This Ransomware Turns Victims Against Their Associates

ID 658698
Updated 12/15/2016
Version Latest



Popcorn Time ransomware, a newcomer to the malware scene, has an incentive program for victims.  If they successfully infect others who pay, they will get their files unlocked for free. 

Sacrificing others to save your own files.  This is a new scheme by ransomware authors to increase infections and maximize extortion returns. 

Friends and Enemies

Popcorn Time is creative and interesting from a social-experiment perspective. Who would intentionally infect others to unlock their own files?

Desperation, curiosity, pack-mentality, primacy perceptions, and those who have an internal evil spark to redirect harm to others they dislike, may take up the challenge to pass along this ransomware.  Whatever the reason, the likely victims will probably not be on the lookout and we be easier to infect. 

The most interesting aspect will be what happens next.  Will the evil collaborator then work to convince the infected party to pay the ransom?  They only get a free key if they contaminate two people who pay the extortion.  How far will they go?  Such social games would be a worthy study of any psychology class. 

Trust is the Currency of Security

Popcorn Time is one of many ransomware engines that are floating about looking for victims, but its behavioral and infection approach sets it apart.  It is attempting to use the trust of its victims to spread. 

If you can’t trust your computer it is a technology problem.  If you can’t trust your friend, neighbor, colleague, yourself, or coworker it is a behavioral problem.  As Popcorn Time proves, the realm of cybersecurity includes both.

Malware writers, especially the ransomware community, are pushing the boundaries of creativity to achieve their goals of monetary gain. Expect them to explore more ways of subverting and manipulating trust to support their purposes.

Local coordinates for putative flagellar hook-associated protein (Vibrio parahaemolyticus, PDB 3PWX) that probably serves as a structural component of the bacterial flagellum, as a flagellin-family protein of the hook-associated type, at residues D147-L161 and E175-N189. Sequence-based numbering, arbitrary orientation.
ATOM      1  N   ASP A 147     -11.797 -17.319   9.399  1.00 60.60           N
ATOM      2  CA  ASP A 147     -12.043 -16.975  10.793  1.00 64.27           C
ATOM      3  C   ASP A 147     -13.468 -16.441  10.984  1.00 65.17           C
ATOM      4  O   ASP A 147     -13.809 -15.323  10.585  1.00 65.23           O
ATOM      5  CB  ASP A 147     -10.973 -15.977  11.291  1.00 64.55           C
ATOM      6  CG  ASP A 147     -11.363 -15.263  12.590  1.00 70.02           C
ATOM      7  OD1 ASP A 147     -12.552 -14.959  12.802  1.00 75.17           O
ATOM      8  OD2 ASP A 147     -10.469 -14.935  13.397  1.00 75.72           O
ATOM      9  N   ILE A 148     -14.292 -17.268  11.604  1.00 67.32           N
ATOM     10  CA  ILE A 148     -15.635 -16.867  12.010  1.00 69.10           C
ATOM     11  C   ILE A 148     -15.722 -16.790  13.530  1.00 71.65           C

The Code

The code appears to have a number of new and latent features, yet to be activated.  At least 2 variants are already out in the wild, with more advanced versions likely to emerge as the author(s) refine their engine.  Removal of the code does not appear to be too difficult, but the encryption of the compromised files remain even after the malware is removed. Decrypting the files typically requires the primary key, which is in the hands of the extortioner.  I have not seen a 3rd party decryptor on as yet.  The best option for victims is to restore files from backups.  Paying a ransom is not recommended as it puts money in the hands of criminals which reinforces the continued growth of this epidemic.

Et tu Brute?   - Julius Caesar

I don’t expect Popcorn Time to get many takers of their offer, but it does open a few doors to negotiate for different advancement paths for the attackers.  Passing infections is not unheard of in history and this may appeal to a few, so be wary just the same.  That guy in the corner office, who never liked you, might be sending you an unpleasant web link which would explain his evil grin.

Popcorn Time is breaking new ground and I am interested to see how this evolves on the behavioral side.  Always something new in cybersecurity. 

Interested in more? Follow me on Twitter (@Matt_Rosenquist) and LinkedIn to hear insights and what is going on in cybersecurity.